The MWCCS is a collaborative research effort that aims to understand and reduce the impact of chronic health conditions—including heart, lung, blood, and sleep (HLBS) disorders—that affect people living with HIV. The study is designed to investigate a spectrum of questions relating to the basic science, clinical science, and epidemiology of HIV infection in the U.S., with a focus on comorbidities among men and women living with HIV. Major areas of investigation include:
- Cardiovascular and pulmonary
- Health disparities
MWCCS provides researchers from different disciplines with opportunities to focus on heart, lung, blood, and sleep co-morbidities as well as other conditions known to co-occur with HIV disease, including mental health and neurologic illnesses, diabetes, kidney failure, liver diseases, and certain cancers. This new research effort will build on the valuable information we have already learned from the MACS and WIHS studies and their dedicated participants, including how best to manage HIV, and the link between low immune cell counts and the progression of HIV-associated co-morbidities.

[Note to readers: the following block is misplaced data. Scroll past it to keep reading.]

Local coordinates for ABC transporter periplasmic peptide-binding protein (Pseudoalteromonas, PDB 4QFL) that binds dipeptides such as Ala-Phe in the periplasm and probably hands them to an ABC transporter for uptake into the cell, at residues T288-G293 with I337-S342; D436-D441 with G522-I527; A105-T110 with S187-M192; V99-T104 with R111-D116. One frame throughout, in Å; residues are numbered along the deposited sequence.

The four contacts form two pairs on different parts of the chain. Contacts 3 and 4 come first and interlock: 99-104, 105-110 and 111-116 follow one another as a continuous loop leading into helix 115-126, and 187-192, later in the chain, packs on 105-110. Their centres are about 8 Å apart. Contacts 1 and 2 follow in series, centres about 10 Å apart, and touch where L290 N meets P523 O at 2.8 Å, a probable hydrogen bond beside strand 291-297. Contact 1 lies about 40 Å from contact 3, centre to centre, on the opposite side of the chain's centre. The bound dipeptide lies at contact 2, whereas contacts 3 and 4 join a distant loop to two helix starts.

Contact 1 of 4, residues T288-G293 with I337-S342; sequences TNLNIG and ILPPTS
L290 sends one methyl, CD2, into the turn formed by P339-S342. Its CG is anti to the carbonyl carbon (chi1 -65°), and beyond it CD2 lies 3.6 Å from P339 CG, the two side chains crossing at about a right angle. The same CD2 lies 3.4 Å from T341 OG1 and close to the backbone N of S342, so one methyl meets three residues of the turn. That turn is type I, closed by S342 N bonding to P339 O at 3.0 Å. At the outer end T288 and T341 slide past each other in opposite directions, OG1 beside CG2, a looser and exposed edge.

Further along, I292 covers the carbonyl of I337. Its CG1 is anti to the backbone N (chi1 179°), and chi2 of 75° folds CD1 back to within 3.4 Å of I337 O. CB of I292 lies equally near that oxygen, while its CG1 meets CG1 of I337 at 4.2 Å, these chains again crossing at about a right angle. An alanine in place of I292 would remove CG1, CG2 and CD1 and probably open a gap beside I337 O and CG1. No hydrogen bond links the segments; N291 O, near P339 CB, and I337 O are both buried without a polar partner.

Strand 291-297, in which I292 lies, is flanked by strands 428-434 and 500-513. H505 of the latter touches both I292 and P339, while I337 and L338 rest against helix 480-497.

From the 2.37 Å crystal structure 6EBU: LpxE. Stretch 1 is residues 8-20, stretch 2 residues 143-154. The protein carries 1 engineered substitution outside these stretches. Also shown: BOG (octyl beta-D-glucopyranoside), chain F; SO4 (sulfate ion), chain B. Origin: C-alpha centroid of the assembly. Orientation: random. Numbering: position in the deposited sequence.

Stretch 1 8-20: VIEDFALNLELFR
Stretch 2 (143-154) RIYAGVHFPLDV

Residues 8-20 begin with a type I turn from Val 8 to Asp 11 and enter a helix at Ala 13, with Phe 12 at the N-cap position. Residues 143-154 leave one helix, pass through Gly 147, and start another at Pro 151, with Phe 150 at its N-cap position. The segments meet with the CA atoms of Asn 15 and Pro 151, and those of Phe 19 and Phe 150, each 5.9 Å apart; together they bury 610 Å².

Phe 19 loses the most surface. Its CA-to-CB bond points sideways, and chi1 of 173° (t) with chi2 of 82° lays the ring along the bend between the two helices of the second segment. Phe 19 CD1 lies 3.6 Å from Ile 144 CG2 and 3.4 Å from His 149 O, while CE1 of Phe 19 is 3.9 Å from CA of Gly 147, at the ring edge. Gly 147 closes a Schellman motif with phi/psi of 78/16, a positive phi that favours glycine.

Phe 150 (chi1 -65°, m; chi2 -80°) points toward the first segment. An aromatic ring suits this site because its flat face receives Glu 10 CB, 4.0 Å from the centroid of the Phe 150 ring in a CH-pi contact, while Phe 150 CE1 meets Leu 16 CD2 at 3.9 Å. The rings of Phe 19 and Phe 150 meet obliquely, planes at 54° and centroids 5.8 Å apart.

For decades, the National Institute of Allergy and Infectious Diseases, part of the National Institutes of Health (NIH), has supported the separate MACS and WIHS cohort studies. MACS was a study of gay and bisexual men, while WIHS was a study of women who had other risk factors for HIV.
The MWCCS integrates these two longstanding, longitudinal studies and will continue follow-up of the current participants enrolled at 13 MACS/WIHS clinical research sites (CRS) in addition to recruiting new participants with characteristics that reflect the U.S. population living with HIV or at risk for HIV.
In 2019, the NHLBI became the primary steward of the new MACS/WIHS CCS. For this effort, the NHLBI is working in close collaboration with the NIH Office of AIDS Research (OAR) as well as several co-funding institutes across the NIH.
While MWCCS is a new study, it has a rich history and will continue to investigate questions at the forefront of HIV research. To learn more about our history and the MACS and WIHS studies, visit Our History.